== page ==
The plumage of the dun mountain warbler is described as dirt-brown and gray—or dun—which helps the bird and its cryptically colored eggs to blend in perfectly with their surroundings. Little is known about the dun mountain warbler's courtship, but field researchers were able to catch a short recording of its song, which is described as "a loud beeping tone similar to a piece of heavy earth-moving equipment backing up."

A spokesperson for the Consolation Coal Company reacted this way to the announcement: "We've known for years that our efforts to turn unusable tree-choked mountain habitat into nice, flat, open areas would be good for the environment. If a bird lays a egg on a mountain, what happens? It rolls to the bottom and breaks. The baby bird dies. We're happy that nature is finally realizing that our mining operations not only mean jobs for the local community, but they also make good places for birds to nest. Now THAT's family values, which is what we've always stood for."

Thus far, the dun mountain warbler seems to find its center of abundance in southern West Virginia's coal country, and NBO is mounting expeditions to neighboring states of Kentucky and Tennessee to survey MTR sites there. The future looks bright for this specialized but opportunistic species as mountaintop removal proceeds apace. The Obama Administration has recommended a study to determine if the species needs more breeding habitat. "We're ready to approve more than 150 MTR mine site permits if it means we can help this rare warbler survive and even thrive in the future."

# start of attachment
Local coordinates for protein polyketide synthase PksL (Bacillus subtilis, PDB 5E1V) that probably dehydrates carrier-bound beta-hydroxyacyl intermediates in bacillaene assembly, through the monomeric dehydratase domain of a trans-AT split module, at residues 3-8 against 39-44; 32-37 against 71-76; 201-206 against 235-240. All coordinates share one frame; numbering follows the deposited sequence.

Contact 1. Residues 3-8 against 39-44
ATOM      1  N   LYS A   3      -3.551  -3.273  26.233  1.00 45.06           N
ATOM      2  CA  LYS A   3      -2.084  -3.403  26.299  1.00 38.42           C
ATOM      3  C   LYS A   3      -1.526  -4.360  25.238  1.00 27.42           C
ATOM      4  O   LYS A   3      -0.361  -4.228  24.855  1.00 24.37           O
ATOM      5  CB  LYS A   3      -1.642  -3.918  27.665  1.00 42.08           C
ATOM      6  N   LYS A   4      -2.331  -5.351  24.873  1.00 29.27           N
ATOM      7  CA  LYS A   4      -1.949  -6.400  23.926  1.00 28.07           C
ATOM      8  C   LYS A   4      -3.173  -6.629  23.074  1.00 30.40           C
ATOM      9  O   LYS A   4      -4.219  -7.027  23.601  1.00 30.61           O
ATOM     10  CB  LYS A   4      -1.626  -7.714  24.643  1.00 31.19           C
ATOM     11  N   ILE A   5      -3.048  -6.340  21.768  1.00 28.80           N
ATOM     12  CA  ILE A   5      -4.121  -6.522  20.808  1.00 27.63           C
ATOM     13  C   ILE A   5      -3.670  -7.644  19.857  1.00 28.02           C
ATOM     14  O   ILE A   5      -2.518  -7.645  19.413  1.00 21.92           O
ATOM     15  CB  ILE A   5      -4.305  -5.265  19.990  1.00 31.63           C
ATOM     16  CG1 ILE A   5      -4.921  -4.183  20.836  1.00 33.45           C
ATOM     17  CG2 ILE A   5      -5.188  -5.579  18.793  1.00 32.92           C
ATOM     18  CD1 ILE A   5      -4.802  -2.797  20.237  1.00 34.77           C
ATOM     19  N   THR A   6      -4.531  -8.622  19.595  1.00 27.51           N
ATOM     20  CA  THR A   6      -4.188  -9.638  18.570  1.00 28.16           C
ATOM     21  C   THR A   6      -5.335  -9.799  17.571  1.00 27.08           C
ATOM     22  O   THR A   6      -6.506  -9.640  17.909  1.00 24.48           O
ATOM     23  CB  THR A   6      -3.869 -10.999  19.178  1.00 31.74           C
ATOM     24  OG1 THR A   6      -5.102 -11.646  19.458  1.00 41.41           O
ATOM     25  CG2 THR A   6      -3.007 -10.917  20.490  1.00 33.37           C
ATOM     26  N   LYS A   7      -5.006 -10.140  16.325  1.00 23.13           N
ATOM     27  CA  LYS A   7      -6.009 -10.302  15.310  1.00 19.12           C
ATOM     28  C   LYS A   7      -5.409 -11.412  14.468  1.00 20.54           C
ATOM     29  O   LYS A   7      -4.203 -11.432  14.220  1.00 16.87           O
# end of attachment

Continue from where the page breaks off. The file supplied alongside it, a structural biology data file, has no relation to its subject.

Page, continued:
The birding community reacted with great enthusiasm. Jeffrey Giordano, president of the American Birders' Society said. "This is AWESOME! A new bird for our members to chase after. This will certainly be our Bird of the Year for 2013!" (And I'm hoping I'll get to paint it then, too! I mean, not to be a Bird of the Year hog, but...who you gonna call, right?)

Bill Thomas III, editor of Birders' Watching Digest said, "This is the feel-good birding story of the year! More habitat for an endangered species--and a NEW one at that!"

The Old River Birding Festival in Oak Harbor, West Virginia, will be offering customized tours to see the dun mountain warbler from now through September. Contact the festival at www.birding-wv.com.